NCC’s Brown: Salmonella on Poultry a ‘Common Enemy’ for Both US and Denmark
April 16, 2014
This op Ed originally posted on Food Safety News on April, 16, 2014.
The United States and Denmark are at war. Not against each other, but against a common enemy — Salmonella on poultry products.
Recently, there has been attention in the media about Denmark’s attempts to eradicate Salmonella from its poultry supply.
Like Denmark, the U.S. poultry industry and the federal government recognize that Salmonella is a very serious issue and we use the best science, data and technologies available to protect public health.
Like Denmark, the U.S. poultry industry and federal agencies are waging this war on multiple fronts by taking a comprehensive approach to food safety, attacking Salmonella in breeder flocks, poultry farms, chicken feed and processing facilities. There are many battle tactics commonly deployed in each country to wage our respective wars on Salmonella, including vaccination programs, feeding probiotics, heat treatment of feed, biosecurity measures and rodent and insect control on the farms.
But there are different challenges here in the U.S. and in Denmark, too. An important caveat is that not all Salmonella are pathogenic to humans, and the methods of measuring Salmonella prevalence cannot be trusted as equivalent between countries.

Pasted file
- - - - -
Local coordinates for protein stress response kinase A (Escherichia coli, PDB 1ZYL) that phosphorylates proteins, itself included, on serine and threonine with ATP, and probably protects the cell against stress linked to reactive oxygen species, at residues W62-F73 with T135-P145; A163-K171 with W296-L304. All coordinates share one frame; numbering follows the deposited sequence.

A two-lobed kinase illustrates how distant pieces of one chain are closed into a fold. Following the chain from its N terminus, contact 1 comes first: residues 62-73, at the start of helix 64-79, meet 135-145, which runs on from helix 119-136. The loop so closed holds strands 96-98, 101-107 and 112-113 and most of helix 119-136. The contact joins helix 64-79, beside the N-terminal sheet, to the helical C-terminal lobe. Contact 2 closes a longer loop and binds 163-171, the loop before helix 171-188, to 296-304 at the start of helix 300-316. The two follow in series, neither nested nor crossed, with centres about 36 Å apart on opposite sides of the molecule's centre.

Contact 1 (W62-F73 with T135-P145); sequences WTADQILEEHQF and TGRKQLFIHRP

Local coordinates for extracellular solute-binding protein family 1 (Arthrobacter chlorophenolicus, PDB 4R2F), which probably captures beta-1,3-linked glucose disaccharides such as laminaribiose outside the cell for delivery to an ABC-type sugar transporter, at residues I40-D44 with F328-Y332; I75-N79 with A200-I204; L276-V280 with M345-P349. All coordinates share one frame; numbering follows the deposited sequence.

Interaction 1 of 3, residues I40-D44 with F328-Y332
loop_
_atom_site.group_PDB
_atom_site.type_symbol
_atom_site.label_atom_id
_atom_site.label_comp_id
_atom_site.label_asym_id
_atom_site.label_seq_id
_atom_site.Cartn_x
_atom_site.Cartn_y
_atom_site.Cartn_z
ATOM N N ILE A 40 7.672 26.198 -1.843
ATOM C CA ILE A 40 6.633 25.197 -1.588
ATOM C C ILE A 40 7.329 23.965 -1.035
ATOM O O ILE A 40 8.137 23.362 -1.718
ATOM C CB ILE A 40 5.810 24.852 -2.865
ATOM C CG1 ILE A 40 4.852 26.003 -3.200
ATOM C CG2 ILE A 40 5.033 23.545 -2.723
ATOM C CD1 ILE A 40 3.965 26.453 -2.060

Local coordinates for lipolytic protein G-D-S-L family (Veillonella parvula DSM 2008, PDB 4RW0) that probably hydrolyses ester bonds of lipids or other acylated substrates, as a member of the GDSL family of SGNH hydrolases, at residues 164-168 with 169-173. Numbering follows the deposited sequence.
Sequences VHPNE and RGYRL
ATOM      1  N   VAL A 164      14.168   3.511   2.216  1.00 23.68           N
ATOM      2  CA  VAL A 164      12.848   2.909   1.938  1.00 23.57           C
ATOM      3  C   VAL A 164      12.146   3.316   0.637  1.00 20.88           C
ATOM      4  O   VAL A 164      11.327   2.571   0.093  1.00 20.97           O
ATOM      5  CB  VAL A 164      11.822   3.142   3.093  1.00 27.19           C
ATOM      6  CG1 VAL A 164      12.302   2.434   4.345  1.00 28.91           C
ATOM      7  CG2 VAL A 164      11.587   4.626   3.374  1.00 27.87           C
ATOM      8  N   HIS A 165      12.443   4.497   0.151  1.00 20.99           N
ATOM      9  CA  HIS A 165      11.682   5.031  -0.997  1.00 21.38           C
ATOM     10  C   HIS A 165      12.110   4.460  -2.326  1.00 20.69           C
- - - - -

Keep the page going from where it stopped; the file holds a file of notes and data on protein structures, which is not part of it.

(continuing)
Denmark, roughly the size of the state of Maryland, raises and processes about 100 million chickens per year. In the U.S., Georgia alone processes 100 million chickens in about 20 days.
So, while we’re fighting the same enemy, we’re fighting against different-sized armies. Here, we’re fighting against potential Salmonella in an army of about 8.6 billion chickens; Denmark is fighting against potential Salmonella in an army of about 100 million.
We’re also feeding 308 million more people.
That is perspective, not an excuse.
Another difference is that we do not eradicate billions of live chickens because they might carry Salmonella, a naturally occurring microorganism that is inherent to the bird. What will make Salmonella disappear is science, research and breaking the chain at every stage of production from the breeder farm to the processing plant.
U.S. chicken companies recognize that constant vigilance and continuous improvement in food safety is a requirement of doing business. The risk of doing any less is too great to consumers and to the company’s reputation. Each company has stringent food safety and quality assurance programs that complement federal government inspection.
It all starts even before the egg. Healthy breeder flocks lead to healthy chicks — measures are taken to prevent diseases from passing from hen to chick and to ensure that natural antibodies are passed on which help keep the birds healthy. At the hatchery, strict sanitation measures and appropriate vaccinations ensure the chicks are off to a healthy start.
U.S. chicken producers also focus heavily on the further reduction of Salmonella at processing facilities by using safe and effective interventions at critical control points.
At facilities that process chickens for meat, the U.S. Department of Agriculture’s Food Safety and Inspection Service (FSIS) requires that poultry establishments must meet Salmonella performance standards as a means of verifying that production systems are effective in controlling any and all contamination. FSIS inspection personnel conduct Salmonella testing in poultry establishments to verify compliance with Salmonella standards.